Block on Trump's Asylum Ban Upheld by Supreme Court
Schrodinger's Cat is probably the most famous thought experiment in the history of, well, thought experiments.
It poses that -- after being placed in a sealed box with a flask of poison and a radioactive source -- the cat will be alive and dead at the same time. Theoretical physicists love this stuff, but Futurama makes it much more fun.
It basically sets up the moment when reality collapses into one possibility or another. So why should non-theoretical physicist lawyers care?
When it comes to the future, the possibilities may seem endless. But the law is more black-and-white than that.
You're guilty or not guilty; there is no in between. It's like saying you're half-pregnant; the law just doesn't work that way.
In legal tech, the future seems almost certain. Robots will take your law job; blockchain will be infused into smart contracts; and cyberpirates will continue to raid and pillage.
Well, maybe not all of that. But this is literary license at work here; it's not theoretical physics.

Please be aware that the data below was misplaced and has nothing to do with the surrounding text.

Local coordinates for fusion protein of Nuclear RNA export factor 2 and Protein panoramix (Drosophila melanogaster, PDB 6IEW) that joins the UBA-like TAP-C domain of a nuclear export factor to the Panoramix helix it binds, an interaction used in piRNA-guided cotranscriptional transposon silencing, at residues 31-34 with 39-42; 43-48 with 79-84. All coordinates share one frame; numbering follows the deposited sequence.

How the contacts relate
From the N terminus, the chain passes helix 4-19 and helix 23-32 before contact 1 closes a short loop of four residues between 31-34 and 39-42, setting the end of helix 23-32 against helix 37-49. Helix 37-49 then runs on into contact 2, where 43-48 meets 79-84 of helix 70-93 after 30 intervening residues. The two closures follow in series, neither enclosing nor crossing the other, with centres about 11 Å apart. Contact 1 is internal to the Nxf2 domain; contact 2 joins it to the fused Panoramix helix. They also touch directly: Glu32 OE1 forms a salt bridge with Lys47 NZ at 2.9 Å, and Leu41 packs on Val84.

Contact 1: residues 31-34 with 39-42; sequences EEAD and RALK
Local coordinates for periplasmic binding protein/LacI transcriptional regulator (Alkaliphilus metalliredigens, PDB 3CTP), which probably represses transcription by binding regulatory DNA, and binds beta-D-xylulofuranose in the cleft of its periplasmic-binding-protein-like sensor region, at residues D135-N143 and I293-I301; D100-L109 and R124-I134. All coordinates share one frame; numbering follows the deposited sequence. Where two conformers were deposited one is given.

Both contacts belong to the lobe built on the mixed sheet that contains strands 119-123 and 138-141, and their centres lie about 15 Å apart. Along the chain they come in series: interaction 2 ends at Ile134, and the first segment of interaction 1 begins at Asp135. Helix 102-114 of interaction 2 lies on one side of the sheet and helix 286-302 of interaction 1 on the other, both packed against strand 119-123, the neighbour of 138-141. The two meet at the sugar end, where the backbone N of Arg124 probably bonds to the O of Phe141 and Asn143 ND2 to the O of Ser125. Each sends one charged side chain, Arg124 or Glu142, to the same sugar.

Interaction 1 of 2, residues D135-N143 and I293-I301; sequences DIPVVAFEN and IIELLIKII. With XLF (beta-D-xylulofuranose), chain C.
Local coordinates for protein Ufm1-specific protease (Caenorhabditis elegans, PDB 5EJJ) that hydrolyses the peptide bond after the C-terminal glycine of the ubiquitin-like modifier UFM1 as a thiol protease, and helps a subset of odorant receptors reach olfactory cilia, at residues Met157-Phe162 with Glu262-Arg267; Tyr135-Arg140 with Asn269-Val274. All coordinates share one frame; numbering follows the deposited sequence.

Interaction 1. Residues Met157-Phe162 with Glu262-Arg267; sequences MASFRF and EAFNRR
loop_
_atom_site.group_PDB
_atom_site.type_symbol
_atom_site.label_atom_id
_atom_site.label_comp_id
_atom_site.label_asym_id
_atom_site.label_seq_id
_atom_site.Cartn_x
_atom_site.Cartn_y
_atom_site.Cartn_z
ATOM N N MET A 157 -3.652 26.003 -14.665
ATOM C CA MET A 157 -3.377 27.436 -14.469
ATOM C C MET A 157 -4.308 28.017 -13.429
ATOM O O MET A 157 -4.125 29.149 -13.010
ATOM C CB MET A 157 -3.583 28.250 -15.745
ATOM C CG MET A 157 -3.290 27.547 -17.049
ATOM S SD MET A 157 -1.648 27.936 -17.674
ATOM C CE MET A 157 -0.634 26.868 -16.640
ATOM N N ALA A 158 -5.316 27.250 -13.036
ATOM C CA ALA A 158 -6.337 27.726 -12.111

The Other Possibility
While lawyers look to one future for legal tech, another is unfolding. Robots will go into the sex industry; Bitcoin will become the exclusive currency; and cyberpirates will hack it all.
That does not make legal tech a Schroedinger's cat, however. Classically, the industry would have to be both alive and dead at the same time.
Some attorneys may feel that way, especially when the internet or their computers crash. Even though that's what practitioners really care about, it doesn't really count in quantum mechanics or the little things in the law.
Or does it?